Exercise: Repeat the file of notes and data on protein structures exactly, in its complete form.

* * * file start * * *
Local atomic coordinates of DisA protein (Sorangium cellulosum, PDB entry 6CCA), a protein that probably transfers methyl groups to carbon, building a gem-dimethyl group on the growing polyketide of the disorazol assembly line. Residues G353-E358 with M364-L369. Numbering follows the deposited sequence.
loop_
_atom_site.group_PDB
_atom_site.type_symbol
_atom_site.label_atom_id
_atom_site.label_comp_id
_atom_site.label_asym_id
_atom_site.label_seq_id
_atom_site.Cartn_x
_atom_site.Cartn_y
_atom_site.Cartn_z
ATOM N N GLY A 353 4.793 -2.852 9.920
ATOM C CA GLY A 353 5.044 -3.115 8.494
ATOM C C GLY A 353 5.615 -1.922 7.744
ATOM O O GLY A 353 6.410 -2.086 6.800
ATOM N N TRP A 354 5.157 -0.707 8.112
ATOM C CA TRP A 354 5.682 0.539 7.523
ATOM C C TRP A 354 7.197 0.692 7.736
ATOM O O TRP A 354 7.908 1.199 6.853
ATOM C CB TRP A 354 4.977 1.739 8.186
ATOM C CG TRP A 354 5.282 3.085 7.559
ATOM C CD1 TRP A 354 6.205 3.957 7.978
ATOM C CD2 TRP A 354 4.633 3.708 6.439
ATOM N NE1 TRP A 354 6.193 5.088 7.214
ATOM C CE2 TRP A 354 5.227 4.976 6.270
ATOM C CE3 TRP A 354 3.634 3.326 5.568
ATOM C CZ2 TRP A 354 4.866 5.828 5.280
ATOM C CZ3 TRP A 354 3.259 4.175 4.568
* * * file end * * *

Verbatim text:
Local atomic coordinates of DisA protein (Sorangium cellulosum, PDB entry 6CCA), a protein that probably transfers methyl groups to carbon, building a gem-dimethyl group on the growing polyketide of the disorazol assembly line. Residues G353-E358 with M364-L369. Numbering follows the deposited sequence.
loop_
_atom_site.group_PDB
_atom_site.type_symbol
_atom_site.label_atom_id
_atom_site.label_comp_id
_atom_site.label_asym_id
_atom_site.label_seq_id
_atom_site.Cartn_x
_atom_site.Cartn_y
_atom_site.Cartn_z
ATOM N N GLY A 353 4.793 -2.852 9.920
ATOM C CA GLY A 353 5.044 -3.115 8.494
ATOM C C GLY A 353 5.615 -1.922 7.744
ATOM O O GLY A 353 6.410 -2.086 6.800
ATOM N N TRP A 354 5.157 -0.707 8.112
ATOM C CA TRP A 354 5.682 0.539 7.523
ATOM C C TRP A 354 7.197 0.692 7.736
ATOM O O TRP A 354 7.908 1.199 6.853
ATOM C CB TRP A 354 4.977 1.739 8.186
ATOM C CG TRP A 354 5.282 3.085 7.559
ATOM C CD1 TRP A 354 6.205 3.957 7.978
ATOM C CD2 TRP A 354 4.633 3.708 6.439
ATOM N NE1 TRP A 354 6.193 5.088 7.214
ATOM C CE2 TRP A 354 5.227 4.976 6.270
ATOM C CE3 TRP A 354 3.634 3.326 5.568
ATOM C CZ2 TRP A 354 4.866 5.828 5.280
ATOM C CZ3 TRP A 354 3.259 4.175 4.568